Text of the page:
Island Artistry And Imagination Tasmania's craftspeople parade their talents in a captivating new show

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Each year during spring tide or muttonbird season, Aboriginal Tasmanian artist Lola Greeno travels to her Cape Barren Island birthplace in Bass Strait to collect the precious blue-green rainbow kelp shells that wash up on the shore. It can take three weeks to gather enough shells for her 2 m-long ceremonial necklaces, known as maireeners, and much of the rest of the year to thread them. Time and patience is part and parcel of being an island artist, says Greeno: "It's this thing of foraging and walking around and collecting."

In an age of instant gratification, the painstaking artistry of Tasmanians like Greeno is balm to mainlander eyes. Her exquisite maireeners join the work of 25 local printmakers, furniture designers, weavers, potters and glass blowers in the "Response to the Island" exhibition. Unveiled at Tasmania's recent "10 Days on the Island" arts festival, the show runs through April 29 at Hobart's Long Gallery. Earthy and cerebral, it not only re-imagines Australia's isolated island state, but contemporary crafts as well. "A lot of people think that craftspeople don't have ideas, that they're only interested in skills and materials," says exhibition organizer Grace Cochrane, a senior curator of decorative arts and design at Sydney's Powerhouse Museum, and author of The Crafts Movement in Australia: A History (University of New South Wales Press).

Like Linda Fredheim's clever replica of an 18th century cabinet of curiosities, which examines the relationship between the natural histories of Tasmania and Patagonia, "Response to the Island" is a rich store of knowledge and history. Michael Schlitz's etchings appropriate the drawings of voyage artist Arago, who accompanied the French explorer Louis Freycinet to Tasmania in 1818, showing how the island has been colonized by European eyes, while Greg Kwok-Keung Leong's "singing" quilts voice the forgotten history of the 19th century Chinese tin miners who worked in the state's northeast. As print- and cabinetmaker Patrick Hall says in the show's catalog: "Cabinets and islands like Tasmania are places where you put things-convicts, luggage, things unwanted or best forgotten, or things special and worth preserving."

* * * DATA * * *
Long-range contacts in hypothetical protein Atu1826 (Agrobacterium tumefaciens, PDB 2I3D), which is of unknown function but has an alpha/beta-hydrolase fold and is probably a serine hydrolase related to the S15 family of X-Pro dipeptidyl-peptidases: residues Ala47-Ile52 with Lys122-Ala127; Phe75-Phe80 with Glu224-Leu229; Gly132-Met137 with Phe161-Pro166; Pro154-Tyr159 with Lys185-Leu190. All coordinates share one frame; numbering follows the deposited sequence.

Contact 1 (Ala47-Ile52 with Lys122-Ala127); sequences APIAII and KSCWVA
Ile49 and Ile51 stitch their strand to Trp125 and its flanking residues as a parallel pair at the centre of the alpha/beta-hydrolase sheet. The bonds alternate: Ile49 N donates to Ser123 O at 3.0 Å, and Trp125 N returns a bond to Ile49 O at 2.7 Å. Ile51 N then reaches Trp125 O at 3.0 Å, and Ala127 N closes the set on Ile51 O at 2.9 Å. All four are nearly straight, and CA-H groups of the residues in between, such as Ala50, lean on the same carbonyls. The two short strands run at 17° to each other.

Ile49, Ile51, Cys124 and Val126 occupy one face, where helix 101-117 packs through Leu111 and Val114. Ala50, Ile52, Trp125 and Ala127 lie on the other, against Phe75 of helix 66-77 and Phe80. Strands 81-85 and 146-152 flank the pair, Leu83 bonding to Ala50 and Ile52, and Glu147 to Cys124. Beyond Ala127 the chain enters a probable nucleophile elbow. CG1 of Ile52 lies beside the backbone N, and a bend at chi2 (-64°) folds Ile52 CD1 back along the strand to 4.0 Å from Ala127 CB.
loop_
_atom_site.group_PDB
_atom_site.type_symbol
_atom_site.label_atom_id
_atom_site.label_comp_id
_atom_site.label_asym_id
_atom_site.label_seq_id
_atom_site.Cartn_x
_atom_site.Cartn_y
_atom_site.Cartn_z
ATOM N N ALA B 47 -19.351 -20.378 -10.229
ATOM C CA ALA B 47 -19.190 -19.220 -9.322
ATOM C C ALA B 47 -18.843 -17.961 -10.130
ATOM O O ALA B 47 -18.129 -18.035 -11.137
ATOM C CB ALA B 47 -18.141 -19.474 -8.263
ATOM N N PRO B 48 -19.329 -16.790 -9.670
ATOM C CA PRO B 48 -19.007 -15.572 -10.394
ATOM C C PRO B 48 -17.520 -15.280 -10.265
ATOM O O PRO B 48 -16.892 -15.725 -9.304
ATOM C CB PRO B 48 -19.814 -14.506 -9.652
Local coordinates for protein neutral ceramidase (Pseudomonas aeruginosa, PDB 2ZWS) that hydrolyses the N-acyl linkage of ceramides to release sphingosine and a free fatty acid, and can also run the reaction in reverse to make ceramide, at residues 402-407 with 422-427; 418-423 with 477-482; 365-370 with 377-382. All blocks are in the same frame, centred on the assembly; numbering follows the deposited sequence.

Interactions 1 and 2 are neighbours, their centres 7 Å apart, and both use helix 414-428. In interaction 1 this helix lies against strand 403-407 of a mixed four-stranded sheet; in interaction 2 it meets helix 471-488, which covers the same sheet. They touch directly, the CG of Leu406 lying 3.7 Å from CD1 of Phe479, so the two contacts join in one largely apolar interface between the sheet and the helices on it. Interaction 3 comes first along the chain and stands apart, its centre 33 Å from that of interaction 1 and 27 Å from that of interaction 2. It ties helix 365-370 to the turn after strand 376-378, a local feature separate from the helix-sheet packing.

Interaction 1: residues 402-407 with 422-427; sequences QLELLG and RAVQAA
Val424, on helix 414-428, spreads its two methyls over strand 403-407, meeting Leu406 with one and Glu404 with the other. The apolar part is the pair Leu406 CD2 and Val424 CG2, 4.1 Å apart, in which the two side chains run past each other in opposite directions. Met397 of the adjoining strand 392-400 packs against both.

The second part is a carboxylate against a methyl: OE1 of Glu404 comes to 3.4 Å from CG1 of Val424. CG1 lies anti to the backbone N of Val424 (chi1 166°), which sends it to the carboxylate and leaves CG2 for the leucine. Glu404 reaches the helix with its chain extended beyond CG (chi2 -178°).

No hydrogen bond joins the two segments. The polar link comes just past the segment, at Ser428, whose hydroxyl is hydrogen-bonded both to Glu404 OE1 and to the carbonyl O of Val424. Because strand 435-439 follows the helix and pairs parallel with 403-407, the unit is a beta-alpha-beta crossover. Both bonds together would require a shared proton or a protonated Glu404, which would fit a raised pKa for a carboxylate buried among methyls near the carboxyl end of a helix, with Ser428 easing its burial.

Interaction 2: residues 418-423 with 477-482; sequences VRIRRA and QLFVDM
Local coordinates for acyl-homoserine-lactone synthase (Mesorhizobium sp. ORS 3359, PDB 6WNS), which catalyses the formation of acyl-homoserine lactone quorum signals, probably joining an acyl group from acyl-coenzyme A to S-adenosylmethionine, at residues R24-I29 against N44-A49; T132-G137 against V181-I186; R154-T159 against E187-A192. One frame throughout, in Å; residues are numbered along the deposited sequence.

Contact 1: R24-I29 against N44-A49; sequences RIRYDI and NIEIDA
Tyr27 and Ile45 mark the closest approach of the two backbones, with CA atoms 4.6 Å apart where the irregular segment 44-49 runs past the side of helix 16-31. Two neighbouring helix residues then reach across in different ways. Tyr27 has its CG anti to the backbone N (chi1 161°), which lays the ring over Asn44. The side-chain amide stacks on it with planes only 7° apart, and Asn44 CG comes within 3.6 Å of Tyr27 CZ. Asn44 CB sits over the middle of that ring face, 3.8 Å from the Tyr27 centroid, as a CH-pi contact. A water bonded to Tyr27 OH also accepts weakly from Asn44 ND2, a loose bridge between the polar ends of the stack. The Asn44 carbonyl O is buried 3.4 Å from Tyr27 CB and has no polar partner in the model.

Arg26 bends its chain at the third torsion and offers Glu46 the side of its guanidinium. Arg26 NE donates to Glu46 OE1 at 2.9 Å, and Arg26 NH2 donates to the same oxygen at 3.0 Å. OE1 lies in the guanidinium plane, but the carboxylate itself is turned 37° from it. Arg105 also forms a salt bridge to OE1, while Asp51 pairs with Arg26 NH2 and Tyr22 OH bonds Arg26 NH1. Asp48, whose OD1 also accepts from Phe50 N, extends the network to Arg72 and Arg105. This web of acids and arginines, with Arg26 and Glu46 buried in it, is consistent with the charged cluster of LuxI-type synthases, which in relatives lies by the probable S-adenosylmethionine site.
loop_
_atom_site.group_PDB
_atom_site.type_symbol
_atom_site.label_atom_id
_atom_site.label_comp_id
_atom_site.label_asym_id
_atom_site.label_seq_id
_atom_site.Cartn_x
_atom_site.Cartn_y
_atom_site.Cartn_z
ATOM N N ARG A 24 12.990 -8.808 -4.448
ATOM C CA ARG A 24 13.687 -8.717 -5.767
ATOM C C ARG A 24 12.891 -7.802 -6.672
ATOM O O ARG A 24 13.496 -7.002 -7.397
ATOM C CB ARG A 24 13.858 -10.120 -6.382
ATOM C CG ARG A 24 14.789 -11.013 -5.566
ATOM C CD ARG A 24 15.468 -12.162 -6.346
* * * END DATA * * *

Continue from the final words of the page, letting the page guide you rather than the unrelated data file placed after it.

The natural environment is inescapable in a place as small as Tasmania-"I was at the GPO today at lunchtime and big trucks were going past with bits of forest on them," says printmaker Raymond Arnold, a teacher at the Tasmanian School of Art in Hobart. And "Response to the Island" showcases an artistic sensibility highly tuned to the wilderness. The painted thylacines that adorn Michael McWilliams' recycled colonial meatsafe, and Irene Briant's elegiac wire-mesh emu, stand as mute witnesses to Tasmania's destructive past, while the Huon pine and tiger myrtle bowls and trays of Peter Meure and Lynden Prince act as superbly crafted arguments against woodchipping: art as conservation.

Other artists seem less concerned with parochial issues. John Smith's voluptuously curved cabinet, Marrawah Ripple-Malibu Swell, 2001, is a reminder that the Pacific which laps Tasmania's coast also reaches across to California, where the artist spent a residency last year studying the architecture of Frank Gehry. Tasmania's isolation "gives you the time and the space and the sense of quiet to contemplate the broader picture," says Smith, head of Hobart's pioneering Centre for Furniture Design.

Sometimes it takes an outsider to see a place more clearly, and Sydney-based curator Cochrane, who spent much of the '70s and '80s teaching and studying art in Tasmania, presents a clarion vision of the island state. It's there in the white crystal cliffs of Frenchman's Cap, etched onto zinc plates on Arnold's kitchen table, and in the glacial translucence of Les Blakebrough's bowls, fashioned from the artist's specially developed "Southern Ice" porcelain clay. What emerges from "Response to the Island" is a sense of place as palpable as the raindrops on the Derwent River, filmed, then inkjet-printed onto 160 canvas panels in Troy Ruffels' Location III, 1999. For island artists like these, it's a labor of love.